Photo: Maersk Giant / Image source: Maersk Drilling

Maersk Drilling sells Maersk Giant jack-up rig to Australasian company

  • Exploration & Production

Danish offshore driller Maersk Drilling has said it has entered into an agreement to sell the jack-up rig Mærsk Giant to an Australasian-based independent O&G operator. 

Maersk Giant / Image source: Maersk Drilling

Mærsk Giant was delivered in 1986, and upgraded in 2012. The rig is currently stacked in Esbjerg, Denmark. The new owners expect to use the rig for their Australasian operations, Maersk Drilling said.

Maersk Drilling did not say who the client was, nor what the value of the deal was. Bassoe Analytics puts the rig’s value between $4 million and $6 million. Prior to the sale, VesselsValue had the rig valued at $2 million.

“The sale is part of our fleet optimization in line with our strategic priority of maintaining a fleet of modern, high-quality assets. Given the limited prospects for Mærsk Giant, we believe a sale creates the highest shareholder value”, says Jesper Ridder Olsen, CFO of Maersk Drilling.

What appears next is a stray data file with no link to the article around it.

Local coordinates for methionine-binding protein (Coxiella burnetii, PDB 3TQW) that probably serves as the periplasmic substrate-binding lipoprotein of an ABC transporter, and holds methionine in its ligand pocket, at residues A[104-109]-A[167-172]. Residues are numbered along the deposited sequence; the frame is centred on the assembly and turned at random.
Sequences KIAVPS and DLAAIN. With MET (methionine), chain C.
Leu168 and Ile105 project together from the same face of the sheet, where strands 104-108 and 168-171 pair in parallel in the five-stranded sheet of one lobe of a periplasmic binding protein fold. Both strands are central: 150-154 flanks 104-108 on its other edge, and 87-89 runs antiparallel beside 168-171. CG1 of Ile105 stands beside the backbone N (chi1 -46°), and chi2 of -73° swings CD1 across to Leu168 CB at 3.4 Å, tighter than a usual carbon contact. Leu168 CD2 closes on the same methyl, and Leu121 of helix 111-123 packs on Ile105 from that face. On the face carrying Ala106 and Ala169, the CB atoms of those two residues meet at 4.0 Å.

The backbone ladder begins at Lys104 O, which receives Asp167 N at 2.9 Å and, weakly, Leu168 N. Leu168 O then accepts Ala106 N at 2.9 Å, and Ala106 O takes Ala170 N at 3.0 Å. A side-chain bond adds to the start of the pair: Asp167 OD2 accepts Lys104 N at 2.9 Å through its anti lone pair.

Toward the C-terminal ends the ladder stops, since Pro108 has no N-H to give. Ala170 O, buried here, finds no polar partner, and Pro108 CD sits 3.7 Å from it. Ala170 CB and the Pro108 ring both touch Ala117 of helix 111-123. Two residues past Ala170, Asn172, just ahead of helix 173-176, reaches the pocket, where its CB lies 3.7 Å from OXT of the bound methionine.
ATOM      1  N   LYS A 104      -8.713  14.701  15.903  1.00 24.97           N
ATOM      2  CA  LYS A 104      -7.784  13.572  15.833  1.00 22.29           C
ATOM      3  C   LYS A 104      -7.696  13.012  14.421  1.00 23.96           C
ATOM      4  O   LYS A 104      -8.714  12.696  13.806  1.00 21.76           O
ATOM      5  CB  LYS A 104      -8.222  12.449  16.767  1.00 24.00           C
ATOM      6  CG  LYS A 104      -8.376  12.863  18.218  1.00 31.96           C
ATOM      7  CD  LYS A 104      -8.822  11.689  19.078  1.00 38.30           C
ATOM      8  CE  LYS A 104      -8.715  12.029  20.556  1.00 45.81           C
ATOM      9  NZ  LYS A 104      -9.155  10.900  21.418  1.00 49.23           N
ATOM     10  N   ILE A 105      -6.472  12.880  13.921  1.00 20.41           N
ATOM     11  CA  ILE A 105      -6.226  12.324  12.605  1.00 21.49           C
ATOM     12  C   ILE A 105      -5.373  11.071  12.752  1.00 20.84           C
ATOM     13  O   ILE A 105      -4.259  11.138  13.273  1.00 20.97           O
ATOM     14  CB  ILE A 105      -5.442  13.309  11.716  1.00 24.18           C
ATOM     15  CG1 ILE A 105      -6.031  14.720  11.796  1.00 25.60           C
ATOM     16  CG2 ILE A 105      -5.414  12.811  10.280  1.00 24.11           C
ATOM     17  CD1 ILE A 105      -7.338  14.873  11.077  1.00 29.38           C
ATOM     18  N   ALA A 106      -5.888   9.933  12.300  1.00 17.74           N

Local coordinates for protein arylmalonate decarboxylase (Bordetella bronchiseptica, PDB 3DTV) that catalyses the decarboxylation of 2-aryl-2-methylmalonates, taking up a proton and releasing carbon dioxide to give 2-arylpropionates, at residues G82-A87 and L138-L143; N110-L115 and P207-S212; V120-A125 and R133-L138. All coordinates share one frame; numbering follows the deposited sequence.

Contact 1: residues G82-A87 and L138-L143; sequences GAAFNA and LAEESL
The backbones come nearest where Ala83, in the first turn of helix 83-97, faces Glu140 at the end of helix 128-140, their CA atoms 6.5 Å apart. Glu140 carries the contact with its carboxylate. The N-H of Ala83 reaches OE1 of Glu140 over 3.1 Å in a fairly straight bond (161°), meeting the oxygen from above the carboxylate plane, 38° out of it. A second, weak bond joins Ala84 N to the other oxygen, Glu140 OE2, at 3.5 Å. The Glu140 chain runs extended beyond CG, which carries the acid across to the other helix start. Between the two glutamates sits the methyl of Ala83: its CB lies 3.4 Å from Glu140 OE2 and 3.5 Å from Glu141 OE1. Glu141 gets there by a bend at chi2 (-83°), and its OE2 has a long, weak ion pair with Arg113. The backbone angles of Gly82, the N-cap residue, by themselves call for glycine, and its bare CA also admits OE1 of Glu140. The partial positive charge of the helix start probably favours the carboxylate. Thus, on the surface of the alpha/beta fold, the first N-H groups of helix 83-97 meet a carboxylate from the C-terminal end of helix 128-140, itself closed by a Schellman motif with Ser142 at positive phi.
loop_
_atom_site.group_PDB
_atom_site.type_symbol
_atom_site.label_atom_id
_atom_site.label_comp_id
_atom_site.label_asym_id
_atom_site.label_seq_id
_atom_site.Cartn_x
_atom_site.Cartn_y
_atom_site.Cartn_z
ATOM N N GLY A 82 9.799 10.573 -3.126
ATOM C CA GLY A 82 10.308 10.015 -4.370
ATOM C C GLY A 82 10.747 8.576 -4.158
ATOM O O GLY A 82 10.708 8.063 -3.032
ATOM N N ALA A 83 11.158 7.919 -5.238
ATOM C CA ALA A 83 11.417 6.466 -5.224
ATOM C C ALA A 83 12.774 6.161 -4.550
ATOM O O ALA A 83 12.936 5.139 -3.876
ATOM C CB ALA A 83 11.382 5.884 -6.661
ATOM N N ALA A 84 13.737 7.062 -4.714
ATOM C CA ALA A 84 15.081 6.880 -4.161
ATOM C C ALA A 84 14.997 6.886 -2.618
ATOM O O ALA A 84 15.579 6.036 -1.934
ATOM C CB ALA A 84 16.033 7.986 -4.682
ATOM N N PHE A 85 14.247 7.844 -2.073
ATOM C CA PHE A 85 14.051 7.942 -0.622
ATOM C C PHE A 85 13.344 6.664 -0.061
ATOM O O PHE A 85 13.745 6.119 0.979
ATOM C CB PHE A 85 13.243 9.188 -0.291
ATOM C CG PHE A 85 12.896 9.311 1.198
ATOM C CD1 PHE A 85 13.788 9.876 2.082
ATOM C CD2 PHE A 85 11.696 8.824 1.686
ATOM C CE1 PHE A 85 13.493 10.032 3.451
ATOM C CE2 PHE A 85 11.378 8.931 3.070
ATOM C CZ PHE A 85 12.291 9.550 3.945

In 2015, Maersk Drilling decommissioned the jack-up Maersk Endurer (delivered in 1984), and in 2016, Maersk Drilling converted the jack-up Maersk Guardian (delivered in 1986) from a drilling rig to an accommodation rig.

The Mærsk Giant is one of the ultra-harsh environment jack-ups in Maersk Drilling’s fleet. The rig is fully equipped for high pressure/high temperature (HP/HT) drilling and is designed for year-round operation in the North Sea, in water depths up to 107 m (350 ft) with an available leg length below the hull of 132 m (435 ft).

Last time Offshore Energy Today reported on the Maersk Giant was back in late 2016 when the rig returned from its last gig with the company that was at the time known as Dong Energy. The rig apparently hasn’t worked since, and Dong Energy has in the meantime sold its oil and gas business to focus on offshore wind under the name Ørsted.

Prior to this, the rig worked for Talisman Energy. The Canada-based operator, which no longer exists as it was bought by Spain’s Repsol, used the Maersk Giant for several well plugging operations on the Varg field in the Norwegian section of the North Sea.

Offshore Energy Today Staff

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